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Denouncing Rush to War, Corbyn Calls for Peace Talks and 'Withdrawal of All Foreign Forces' From Syria

"Further U.K. military intervention in Syria's appalling multi-sided war risks escalating an already devastating conflict."

 Labour leader, Jeremy Corbyn, launches Labour's local election campaign at Stretford Sports Village on March 22, 2018 in Stretford, England. (Photo: Christopher Furlong/Getty Images)

With U.S. President Donald Trump reportedly mulling his "options" for a military attack on Syria while continuing to issue belligerent threats on Twitter, U.K. Labour Leader Jeremy Corbyn condemned the Tory government on Friday for "waiting for instructions" from Trump and demanded an immediate resumption of peace talks.

"The need to restart genuine negotiations for peace and an inclusive political settlement of the Syrian conflict, including the withdrawal of all foreign forces, could not be more urgent."
—Jeremy Corbyn, U.K. Labour Leader

"The need to restart genuine negotiations for peace and an inclusive political settlement of the Syrian conflict, including the withdrawal of all foreign forces, could not be more urgent. We must do everything we can, no matter how challenging, to bring that about," Corbyn said in a statement. "The humanitarian priority must be to halt the killing on all sides."

Corbyn's call for negotiations over further military intervention in a conflict that has already killed hundreds of thousands of people and displaced millions comes as the Tory government—led by Prime Minister Theresa May—is keeping the U.K. in line with the U.S. and France "on a steady march" toward attacks on Syria, according to Politico.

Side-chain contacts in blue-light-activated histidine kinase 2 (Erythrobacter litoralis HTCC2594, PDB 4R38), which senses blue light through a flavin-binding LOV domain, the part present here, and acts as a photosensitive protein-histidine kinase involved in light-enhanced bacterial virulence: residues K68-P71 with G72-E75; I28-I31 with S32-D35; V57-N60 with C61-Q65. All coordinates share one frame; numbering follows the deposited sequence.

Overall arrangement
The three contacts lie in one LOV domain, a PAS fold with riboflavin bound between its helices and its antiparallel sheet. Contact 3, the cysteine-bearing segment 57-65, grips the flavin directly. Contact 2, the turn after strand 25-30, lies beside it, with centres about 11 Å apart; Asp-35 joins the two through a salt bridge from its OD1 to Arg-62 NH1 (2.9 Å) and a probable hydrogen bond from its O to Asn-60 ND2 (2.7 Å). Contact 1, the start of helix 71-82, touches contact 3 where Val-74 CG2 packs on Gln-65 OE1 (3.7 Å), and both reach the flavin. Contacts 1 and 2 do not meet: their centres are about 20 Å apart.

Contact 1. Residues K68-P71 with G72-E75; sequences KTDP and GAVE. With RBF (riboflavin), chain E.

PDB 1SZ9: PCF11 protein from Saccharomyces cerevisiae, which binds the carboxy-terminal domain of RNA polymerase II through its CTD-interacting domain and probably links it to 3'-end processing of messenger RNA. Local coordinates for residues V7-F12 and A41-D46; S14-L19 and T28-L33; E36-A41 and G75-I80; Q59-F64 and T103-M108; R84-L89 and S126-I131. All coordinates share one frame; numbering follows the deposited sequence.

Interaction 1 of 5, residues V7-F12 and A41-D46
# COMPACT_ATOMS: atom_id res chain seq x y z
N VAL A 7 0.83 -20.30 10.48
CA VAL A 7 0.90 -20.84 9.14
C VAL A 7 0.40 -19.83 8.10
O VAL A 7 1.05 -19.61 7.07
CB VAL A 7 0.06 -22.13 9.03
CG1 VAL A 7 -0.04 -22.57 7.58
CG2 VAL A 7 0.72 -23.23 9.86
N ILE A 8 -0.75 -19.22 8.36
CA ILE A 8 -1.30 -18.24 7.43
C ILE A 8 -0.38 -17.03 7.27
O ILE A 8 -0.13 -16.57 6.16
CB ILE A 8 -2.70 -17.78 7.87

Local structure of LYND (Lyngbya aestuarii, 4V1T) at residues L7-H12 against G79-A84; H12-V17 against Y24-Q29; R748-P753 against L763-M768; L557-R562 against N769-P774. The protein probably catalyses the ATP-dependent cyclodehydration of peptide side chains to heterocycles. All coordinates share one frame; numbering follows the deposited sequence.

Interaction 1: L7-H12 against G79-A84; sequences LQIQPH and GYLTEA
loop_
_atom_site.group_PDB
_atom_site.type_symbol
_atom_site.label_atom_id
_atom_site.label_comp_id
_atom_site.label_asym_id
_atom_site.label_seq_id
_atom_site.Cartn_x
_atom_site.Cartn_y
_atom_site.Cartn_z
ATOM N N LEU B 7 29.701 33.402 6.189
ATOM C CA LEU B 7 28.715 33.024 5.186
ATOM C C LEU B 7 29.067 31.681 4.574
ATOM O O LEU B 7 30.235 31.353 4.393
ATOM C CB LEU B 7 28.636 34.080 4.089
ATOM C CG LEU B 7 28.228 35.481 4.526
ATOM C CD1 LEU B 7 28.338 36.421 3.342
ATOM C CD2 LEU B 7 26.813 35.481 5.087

In his statement on Friday, Corbyn argued that ramping up the U.K.'s already significant role in Syria would risk "escalating an already devastating conflict."

Read Corbyn's full statement below:

Further U.K. military intervention in Syria's appalling multi-sided war risks escalating an already devastating conflict.

The government appears to be waiting for instructions from President Donald Trump on how to proceed. But the U.S. administration is giving alarmingly contradictory signals.

Even U.S. defense secretary James Mattis has said we "don't have evidence" and warned further military action could "escalate out of control".

Ministers should take their proposals, such as they are, to parliament. And Britain should press for an independent U.N.-led investigation of last weekend’s horrific chemical weapons attack so that those responsible can be held to account.

Rather than further military action, what is urgently needed is a coordinated international drive to achieve a ceasefire and a negotiated settlement under U.N. auspices. The humanitarian priority must be to halt the killing on all sides.

The need to restart genuine negotiations for peace and an inclusive political settlement of the Syrian conflict, including the withdrawal of all foreign forces, could not be more urgent. We must do everything we can, no matter how challenging, to bring that about.

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